The number of migrants assisted in 2016 was the highest recorded in three years, a three-fold increase compared to 2014. This is not only an indication of IOM’s efforts to expand its assistance activities in the country, but also may be an indication that return flows, particularly from Libya, are on the rise, due to the exacerbation of violence and the greater dangers faced by migrants residing in the country.

Although the report highlights the harsh realities of this route, it also shows that after what they experienced, 68 per cent of the migrants who had taken this route had no intention of continuing their migratory journeys.

All migrants profiled in the report were assisted by IOM Niger in 2016 through the assisted voluntary return and reintegration programme.

Several migrant testimonies are available to read here and here.

For more information, please contact Alberto Preato at IOM Niger, Tel: +227 8053 5933, Email:

Posted: Friday, August 11, 2017 - 15:48Image: Region-Country: NigerDefault: Multimedia: 

Dirkou Transit Centre, Agadez Region, Niger. Photo: Monica Chiriac / UN Migration Agency (IOM) 2017

Categories: PBN

Mosul Crisis: Population Movement Analysis Report Published - IOM

Fri, 08/11/2017 - 10:26

Erbil – The IOM Iraq Displacement Tracking Matrix (DTM) has published its latest in-depth report: Mosul Crisis: Population Movement Analysis, tabulating the chronological population movements – especially displacement and returns – that have occurred in northern Iraq since the beginning of the Mosul military operations to 29 June.

The report, published this week, contextualizes an overview of the displacement history preceding the military operations and then the dislocation and return movements of Iraqis during the Mosul crisis.

Based on the DTM cumulatively, 1,084,134 individuals (180,689 families) have been displaced from both East and West Mosul as of 10 August 2017.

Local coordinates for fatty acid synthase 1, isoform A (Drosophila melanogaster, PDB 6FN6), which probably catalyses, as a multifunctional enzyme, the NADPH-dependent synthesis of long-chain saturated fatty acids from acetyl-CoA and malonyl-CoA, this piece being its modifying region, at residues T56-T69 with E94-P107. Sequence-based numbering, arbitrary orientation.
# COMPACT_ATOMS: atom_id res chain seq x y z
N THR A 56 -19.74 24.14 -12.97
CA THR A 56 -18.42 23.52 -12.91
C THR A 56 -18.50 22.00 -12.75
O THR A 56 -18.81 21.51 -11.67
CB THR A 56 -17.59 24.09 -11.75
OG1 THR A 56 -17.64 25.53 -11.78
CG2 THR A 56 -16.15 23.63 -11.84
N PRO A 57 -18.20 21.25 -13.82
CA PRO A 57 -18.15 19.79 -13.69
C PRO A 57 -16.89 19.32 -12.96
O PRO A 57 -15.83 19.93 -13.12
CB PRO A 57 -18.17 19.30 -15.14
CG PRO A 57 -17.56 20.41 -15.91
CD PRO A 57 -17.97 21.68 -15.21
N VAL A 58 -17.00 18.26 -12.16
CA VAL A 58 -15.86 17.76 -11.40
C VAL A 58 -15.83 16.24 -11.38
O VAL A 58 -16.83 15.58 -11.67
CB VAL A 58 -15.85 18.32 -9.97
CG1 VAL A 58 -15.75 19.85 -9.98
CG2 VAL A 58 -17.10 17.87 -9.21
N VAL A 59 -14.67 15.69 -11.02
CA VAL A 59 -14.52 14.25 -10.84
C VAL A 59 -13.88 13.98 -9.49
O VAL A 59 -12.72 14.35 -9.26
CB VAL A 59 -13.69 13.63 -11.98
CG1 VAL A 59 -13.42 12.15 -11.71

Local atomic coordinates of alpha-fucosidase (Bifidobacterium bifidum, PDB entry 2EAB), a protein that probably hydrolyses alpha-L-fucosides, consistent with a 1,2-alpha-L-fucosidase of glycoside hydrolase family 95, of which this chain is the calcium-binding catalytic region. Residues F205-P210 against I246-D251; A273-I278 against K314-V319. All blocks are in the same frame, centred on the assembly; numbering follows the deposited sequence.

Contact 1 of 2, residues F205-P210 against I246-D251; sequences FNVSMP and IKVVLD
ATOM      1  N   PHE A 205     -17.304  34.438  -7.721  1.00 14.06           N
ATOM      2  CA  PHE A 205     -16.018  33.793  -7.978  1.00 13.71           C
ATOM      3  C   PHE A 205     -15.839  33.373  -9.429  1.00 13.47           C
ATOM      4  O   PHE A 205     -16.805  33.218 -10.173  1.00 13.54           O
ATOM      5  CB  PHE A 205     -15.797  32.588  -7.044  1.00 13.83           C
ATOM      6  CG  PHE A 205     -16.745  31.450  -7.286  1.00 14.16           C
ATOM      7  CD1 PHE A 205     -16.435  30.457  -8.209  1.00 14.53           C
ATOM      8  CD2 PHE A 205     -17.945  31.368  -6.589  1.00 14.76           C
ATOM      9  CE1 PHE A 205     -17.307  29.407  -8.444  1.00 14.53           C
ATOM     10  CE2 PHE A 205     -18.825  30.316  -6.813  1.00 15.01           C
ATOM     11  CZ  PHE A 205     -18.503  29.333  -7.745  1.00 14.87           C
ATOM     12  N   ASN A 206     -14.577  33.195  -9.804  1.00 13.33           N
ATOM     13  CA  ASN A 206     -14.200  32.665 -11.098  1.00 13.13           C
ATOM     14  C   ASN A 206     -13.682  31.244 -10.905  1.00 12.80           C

Of these people displaced by Mosul operations, at least 839,490 individuals (139,915 families) continue to be displaced, while some 244,644 by now have returned to their place of origin.

“Iraqis in Mosul witnessed extreme violence, lived under unbearable conditions and were forced to flee their homes, leaving their communities behind,” IOM Iraq Chief of Mission, Thomas Lothar Weiss, said this week. “While military operations have ceased, the Mosul Crisis continues to affect hundreds of thousands of Iraqis, who have not yet been able to return to their areas.”

He added: “We hope that this Mosul population movements analysis will facilitate better understanding of the scope of the crisis, and the scale of humanitarian assistance and infrastructure rehabilitation that is needed to prepare communities for return.”

The analysis in this report is based on data collection exercises conducted by IOM Iraq DTM through its Emergency Tracking methodology (ET), from October 2016 to the end of June 2017.

Three phases of displacement were identified to facilitate this analysis: an initial phase (17 October to 1 November 2016), when hostilities mainly impacted the rural areas around Mosul; East Mosul displacement (1 November 2016 and 25 February 2017); and West Mosul displacement (25 February to end of June 2017). An analysis of the return movement trends across these three phases also is provided. 

At the time the Mosul military operations started on 17 October 2016, Iraq had been in conflict for almost three years. ISIL occupied territories in Anbar Governorate at the end of 2013, rapidly expanding to Ninewa and Salah al-Din, followed by Kirkuk and Diyala Governorates. The city of Mosul and Ninewa Governorate had been under ISIL’s control since as early as June 2014.

In October 2016, the DTM had identified 3.2 million internally displaced persons (IDPs) in Iraq at that time, of whom 1.2 million were originally from Ninewa Governorate including approximately 600,000 individuals who had been displaced between June and July 2014 when ISIL captured the city of Mosul and significant portions of Ninewa.

At the beginning of the operations in West Mosul, 223,968 individuals from East Mosul had been forced to leave their homes: of these, more than 161,718 were still in displacement by 23 February, while 62,250 had returned by the same date. Over 60 per cent of those IDPs came from the city of Mosul itself with the remainder from several rural areas around the city having not yet returned to retaken areas.